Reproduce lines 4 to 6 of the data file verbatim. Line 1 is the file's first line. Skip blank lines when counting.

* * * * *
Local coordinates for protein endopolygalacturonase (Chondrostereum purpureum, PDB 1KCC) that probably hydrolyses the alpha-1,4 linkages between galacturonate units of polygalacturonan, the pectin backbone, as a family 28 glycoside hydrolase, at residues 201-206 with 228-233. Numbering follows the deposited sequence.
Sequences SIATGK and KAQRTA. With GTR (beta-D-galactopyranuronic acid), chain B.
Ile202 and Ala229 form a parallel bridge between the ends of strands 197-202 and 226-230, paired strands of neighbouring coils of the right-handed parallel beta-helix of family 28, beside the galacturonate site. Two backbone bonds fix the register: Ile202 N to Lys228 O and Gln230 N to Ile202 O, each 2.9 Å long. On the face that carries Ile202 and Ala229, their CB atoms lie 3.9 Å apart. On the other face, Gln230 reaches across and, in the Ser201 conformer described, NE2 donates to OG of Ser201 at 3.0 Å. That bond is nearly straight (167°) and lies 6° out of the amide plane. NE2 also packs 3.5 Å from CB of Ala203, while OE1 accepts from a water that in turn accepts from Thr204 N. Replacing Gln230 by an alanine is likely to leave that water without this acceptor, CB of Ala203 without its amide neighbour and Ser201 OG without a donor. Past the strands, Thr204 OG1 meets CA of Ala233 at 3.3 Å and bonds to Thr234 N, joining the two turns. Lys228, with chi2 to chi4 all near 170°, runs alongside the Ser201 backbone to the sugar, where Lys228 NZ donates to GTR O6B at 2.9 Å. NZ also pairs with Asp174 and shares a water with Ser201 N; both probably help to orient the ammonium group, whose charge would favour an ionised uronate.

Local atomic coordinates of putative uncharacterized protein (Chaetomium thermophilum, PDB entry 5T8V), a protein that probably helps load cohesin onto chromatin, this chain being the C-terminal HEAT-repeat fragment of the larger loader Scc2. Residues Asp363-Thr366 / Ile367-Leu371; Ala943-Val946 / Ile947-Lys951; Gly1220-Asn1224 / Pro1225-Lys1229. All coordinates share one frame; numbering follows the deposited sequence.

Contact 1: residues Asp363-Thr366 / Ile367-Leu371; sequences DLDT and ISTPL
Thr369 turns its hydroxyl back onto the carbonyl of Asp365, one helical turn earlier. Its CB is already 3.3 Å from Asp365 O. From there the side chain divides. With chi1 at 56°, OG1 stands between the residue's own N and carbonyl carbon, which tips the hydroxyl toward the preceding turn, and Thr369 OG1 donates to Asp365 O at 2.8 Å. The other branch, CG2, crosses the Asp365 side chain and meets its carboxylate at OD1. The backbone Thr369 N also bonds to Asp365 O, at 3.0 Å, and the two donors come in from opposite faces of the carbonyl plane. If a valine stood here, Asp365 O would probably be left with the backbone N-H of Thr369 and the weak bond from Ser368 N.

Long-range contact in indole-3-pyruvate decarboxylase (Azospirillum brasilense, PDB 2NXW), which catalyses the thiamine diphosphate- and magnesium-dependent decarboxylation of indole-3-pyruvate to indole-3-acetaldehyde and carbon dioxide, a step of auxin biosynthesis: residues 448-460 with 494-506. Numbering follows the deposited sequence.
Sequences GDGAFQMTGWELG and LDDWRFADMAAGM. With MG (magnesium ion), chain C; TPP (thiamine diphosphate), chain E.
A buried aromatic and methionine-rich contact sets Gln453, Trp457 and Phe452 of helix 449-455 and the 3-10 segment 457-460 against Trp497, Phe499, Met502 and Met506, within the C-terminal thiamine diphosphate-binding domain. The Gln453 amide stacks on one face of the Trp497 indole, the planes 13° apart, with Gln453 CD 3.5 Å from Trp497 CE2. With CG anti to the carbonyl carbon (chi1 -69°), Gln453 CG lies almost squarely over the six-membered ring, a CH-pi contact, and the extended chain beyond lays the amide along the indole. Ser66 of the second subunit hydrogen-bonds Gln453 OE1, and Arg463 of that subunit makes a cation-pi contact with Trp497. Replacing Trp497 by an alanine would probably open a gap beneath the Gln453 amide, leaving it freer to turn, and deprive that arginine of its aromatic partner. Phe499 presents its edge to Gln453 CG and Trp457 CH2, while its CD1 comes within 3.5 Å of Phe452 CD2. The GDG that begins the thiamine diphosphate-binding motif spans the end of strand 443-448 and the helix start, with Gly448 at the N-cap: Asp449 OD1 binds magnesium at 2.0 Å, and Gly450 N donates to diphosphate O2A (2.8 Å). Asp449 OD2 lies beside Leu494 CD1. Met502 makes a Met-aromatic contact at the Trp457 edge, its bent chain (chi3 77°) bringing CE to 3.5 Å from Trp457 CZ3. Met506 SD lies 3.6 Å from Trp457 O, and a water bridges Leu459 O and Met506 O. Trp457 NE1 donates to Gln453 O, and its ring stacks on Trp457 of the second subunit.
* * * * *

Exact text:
Local atomic coordinates of putative uncharacterized protein (Chaetomium thermophilum, PDB entry 5T8V), a protein that probably helps load cohesin onto chromatin, this chain being the C-terminal HEAT-repeat fragment of the larger loader Scc2. Residues Asp363-Thr366 / Ile367-Leu371; Ala943-Val946 / Ile947-Lys951; Gly1220-Asn1224 / Pro1225-Lys1229. All coordinates share one frame; numbering follows the deposited sequence.

Contact 1: residues Asp363-Thr366 / Ile367-Leu371; sequences DLDT and ISTPL
Thr369 turns its hydroxyl back onto the carbonyl of Asp365, one helical turn earlier. Its CB is already 3.3 Å from Asp365 O. From there the side chain divides. With chi1 at 56°, OG1 stands between the residue's own N and carbonyl carbon, which tips the hydroxyl toward the preceding turn, and Thr369 OG1 donates to Asp365 O at 2.8 Å. The other branch, CG2, crosses the Asp365 side chain and meets its carboxylate at OD1. The backbone Thr369 N also bonds to Asp365 O, at 3.0 Å, and the two donors come in from opposite faces of the carbonyl plane. If a valine stood here, Asp365 O would probably be left with the backbone N-H of Thr369 and the weak bond from Ser368 N.